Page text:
Aces on Bridge — Daily Columns

The Aces on Bridge: Saturday, February 22nd, 2014

Keep up appearances; there lies the test. The world will give thee credit for the rest.

Charles Churchill

North North
Neither ♠ Q 10 4 3
 K 10 9 3
♣ 10 8 5 2
West East
♠ A 9 8 2
 4 3 2
 Q 7
♣ A 9 7 4
♠ —
 A J 9 7 5
 J 8 5 4
♣ Q J 6 3
♠ K J 7 6 5
 Q 10 8 6
 A 6 2
♣ K
South West North East
Pass 1
1♠ 2 2 NT* Pass
4♠ All pass    

*Spade raise


Four spades was a popular contract on this deal from the Gold Coast Teams qualifier. Not surprisingly, few managed to make it, since there appears to be a loser in each suit.

But sometimes appearances are deceptive. Let’s shift to Ishmael Del’Monte’s table, where the defenders led a heart to the king and ace and a low club back to the king and ace for a second club. Del’Monte ducked in dummy, and East put up the jack. South ruffed, then led the spade jack, ducked all around, as East threw a heart, and played a second trump.

If West had ducked, declarer would win in dummy, and cash the diamond king and ace plus the heart queen, then crossruff clubs and hearts. This way at trick 12 he scores the last trump in dummy en passant, with the defense’s diamond and spade winner falling together at trick 13.

So West won the second spade and played a third spade, won in dummy, leaving East to find two discards. One diamond and one more heart were painless enough; but when declarer ruffed a club to hand, then crossed to the diamond king to play the last trump, East was caught in a triple squeeze.

Dummy had a trump, three diamonds and the club 10 left, while declarer had Q-10-8 of hearts and ace-doubleton in diamonds. East had to discard from his doubleton heart jack, doubleton diamond jack and master club, and whatever he threw, declarer could arrange to take the rest of the tricks.

You should pass and hope to make it. Don't even consider raising to four hearts. With bad trumps and a poor spade suit facing likely shortage, not to mention a singleton honor, this is about as bad a 13-count as you could hold. If you made the club king the ace, you might think about bidding because of the controls.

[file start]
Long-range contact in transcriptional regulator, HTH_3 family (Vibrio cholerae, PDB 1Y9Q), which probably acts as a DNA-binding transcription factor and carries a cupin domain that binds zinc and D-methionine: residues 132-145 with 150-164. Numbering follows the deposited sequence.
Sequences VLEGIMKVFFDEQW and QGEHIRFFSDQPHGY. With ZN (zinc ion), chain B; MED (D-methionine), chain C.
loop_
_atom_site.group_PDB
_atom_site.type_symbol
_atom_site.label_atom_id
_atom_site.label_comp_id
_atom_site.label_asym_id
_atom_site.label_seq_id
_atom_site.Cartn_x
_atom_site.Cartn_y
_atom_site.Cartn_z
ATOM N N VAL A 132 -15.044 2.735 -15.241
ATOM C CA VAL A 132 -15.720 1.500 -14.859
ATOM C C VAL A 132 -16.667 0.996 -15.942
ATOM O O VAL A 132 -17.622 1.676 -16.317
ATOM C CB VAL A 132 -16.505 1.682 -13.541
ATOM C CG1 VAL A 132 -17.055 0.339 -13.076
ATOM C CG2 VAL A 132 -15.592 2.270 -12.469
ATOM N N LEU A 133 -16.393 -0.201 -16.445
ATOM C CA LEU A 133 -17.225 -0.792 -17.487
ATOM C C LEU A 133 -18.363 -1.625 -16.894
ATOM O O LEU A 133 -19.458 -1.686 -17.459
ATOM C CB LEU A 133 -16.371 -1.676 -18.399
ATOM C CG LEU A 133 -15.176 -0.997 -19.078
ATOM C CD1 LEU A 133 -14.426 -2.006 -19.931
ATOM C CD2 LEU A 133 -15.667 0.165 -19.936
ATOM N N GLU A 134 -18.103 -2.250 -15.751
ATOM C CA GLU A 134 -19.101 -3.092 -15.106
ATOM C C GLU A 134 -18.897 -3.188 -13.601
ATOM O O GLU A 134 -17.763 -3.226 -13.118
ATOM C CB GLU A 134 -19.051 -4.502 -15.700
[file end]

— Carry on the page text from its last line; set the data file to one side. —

♠ K J 7 6 5
 Q 10 8 6
 A 6 2
♣ K
South West North East
1♠ Pass 1 NT Pass
2 Pass 3 Pass

For details of Bobby Wolff’s autobiography, The Lone Wolff, contact If you would like to contact Bobby Wolff, please leave a comment at this blog. Reproduced with permission of United Feature Syndicate, Inc., Copyright 2014. If you are interested in reprinting The Aces on Bridge column, contact


Michael BeyroutiMarch 8th, 2014 at 10:56 am

“If West had ducked” (the second round of trumps)… I am not sure that Declarer can score dummy’s last trump en passant. West has A-9 of trumps left. At the point where Declarer attempts to ruff his last heart in Dummy, West can ruff with the Ace and exit with his last trump. Leaving South with a diamond loser in the end and no more trumps in dummy.

Bob KiblerMarch 8th, 2014 at 12:19 pm

In that line, declarer succeeds if he ruffs a club at trick 7 (after cashing the diamond king
but before cashing the diamond ace). Then the “en passant” works.

jim2March 8th, 2014 at 12:45 pm

I just KNOW that if I had sat East and shifted to a low club, that declarer would have held Kx.

Michael BeyroutiMarch 8th, 2014 at 3:22 pm

Yes, Bob Kibler,
you are right!

Bobby WolffMarch 8th, 2014 at 3:37 pm

Hi Michael, Bob & Jim2,

Thanks for the lively discussion and for Bob’s suggesting the order of managing the high diamonds enabling the game going trick to be scored “en passant”.

To Jim2, not only would TOCM tm deal declarer Kx in clubs, Jimminy Cricket (a TOCM spy in disguise) would counsel declarer, while sitting on his shoulder, to duck the king of clubs. when Jim2 switched to a low club. TOCM has added a new division to their treacherous society, so others should be aware of their increased capabilities.